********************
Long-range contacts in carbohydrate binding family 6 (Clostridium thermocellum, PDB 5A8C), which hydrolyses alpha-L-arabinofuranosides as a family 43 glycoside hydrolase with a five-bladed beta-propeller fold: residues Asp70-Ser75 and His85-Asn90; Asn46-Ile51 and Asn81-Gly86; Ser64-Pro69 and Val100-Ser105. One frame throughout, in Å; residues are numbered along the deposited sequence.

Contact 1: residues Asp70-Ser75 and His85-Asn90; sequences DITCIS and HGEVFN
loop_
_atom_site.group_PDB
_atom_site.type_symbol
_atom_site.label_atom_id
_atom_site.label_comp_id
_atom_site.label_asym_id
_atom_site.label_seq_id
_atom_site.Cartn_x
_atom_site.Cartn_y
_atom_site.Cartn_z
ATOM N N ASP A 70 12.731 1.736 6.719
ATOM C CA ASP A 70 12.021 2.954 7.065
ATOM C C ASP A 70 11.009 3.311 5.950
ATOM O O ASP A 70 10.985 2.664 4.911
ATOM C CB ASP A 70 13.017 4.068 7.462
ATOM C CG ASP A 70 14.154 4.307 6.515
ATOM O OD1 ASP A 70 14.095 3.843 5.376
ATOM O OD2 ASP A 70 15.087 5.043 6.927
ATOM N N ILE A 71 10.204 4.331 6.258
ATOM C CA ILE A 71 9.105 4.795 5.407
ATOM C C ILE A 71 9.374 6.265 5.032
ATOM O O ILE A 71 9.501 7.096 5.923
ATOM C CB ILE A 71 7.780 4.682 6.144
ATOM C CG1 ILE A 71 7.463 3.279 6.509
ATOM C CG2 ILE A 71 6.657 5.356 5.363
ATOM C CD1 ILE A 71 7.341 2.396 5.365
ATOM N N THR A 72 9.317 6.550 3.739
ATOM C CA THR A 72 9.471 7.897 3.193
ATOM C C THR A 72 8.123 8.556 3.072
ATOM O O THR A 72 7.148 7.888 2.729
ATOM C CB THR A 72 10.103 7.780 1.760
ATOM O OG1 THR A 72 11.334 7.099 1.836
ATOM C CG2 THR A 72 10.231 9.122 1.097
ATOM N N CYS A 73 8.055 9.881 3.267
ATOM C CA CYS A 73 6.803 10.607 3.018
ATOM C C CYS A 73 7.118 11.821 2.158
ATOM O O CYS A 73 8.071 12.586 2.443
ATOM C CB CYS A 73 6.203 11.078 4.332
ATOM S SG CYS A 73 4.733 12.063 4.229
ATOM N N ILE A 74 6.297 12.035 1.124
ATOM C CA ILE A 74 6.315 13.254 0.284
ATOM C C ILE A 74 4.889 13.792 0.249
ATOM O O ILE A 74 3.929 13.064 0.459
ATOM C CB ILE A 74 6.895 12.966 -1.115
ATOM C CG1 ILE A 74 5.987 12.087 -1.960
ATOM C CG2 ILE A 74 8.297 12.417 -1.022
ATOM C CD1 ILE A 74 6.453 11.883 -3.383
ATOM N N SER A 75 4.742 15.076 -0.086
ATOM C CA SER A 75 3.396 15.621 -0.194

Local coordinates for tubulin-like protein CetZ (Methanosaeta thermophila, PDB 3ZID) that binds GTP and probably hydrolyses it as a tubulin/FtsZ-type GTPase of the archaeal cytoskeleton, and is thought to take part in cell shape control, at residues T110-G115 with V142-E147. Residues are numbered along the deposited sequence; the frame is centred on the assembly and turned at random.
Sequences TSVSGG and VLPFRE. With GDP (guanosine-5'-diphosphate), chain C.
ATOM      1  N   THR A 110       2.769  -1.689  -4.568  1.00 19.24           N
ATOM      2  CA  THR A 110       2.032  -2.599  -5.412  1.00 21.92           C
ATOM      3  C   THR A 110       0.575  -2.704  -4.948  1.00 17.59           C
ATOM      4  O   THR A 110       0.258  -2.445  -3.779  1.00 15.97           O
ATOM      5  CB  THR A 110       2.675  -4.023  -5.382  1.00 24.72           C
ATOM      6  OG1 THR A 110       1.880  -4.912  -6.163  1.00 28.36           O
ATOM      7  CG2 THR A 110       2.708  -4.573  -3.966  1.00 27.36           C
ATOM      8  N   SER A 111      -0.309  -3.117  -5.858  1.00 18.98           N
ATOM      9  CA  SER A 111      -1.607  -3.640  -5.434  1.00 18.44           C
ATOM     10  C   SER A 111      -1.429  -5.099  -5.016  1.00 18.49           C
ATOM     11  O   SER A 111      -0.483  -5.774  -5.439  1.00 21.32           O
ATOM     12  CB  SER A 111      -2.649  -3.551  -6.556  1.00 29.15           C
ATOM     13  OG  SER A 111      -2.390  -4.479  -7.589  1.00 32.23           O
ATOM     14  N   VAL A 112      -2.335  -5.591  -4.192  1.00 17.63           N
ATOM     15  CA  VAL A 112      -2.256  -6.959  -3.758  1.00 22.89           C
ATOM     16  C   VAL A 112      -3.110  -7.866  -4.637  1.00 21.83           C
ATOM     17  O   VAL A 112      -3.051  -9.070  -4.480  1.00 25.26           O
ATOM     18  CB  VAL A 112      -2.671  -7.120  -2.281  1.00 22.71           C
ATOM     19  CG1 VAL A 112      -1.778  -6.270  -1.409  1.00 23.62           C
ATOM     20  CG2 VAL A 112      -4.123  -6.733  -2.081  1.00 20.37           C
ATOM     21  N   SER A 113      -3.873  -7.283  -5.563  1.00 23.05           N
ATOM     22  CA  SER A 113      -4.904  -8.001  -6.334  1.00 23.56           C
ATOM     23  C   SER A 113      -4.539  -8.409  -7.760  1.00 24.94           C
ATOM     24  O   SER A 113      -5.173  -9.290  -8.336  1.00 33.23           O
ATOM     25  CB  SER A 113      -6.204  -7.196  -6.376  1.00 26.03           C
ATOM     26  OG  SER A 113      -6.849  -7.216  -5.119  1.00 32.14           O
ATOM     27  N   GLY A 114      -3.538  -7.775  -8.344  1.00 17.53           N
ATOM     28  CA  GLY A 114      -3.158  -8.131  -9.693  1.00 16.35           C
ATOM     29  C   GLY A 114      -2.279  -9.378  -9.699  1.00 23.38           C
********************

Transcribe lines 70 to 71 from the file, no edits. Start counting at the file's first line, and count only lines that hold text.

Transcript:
ATOM     17  O   VAL A 112      -3.051  -9.070  -4.480  1.00 25.26           O
ATOM     18  CB  VAL A 112      -2.671  -7.120  -2.281  1.00 22.71           C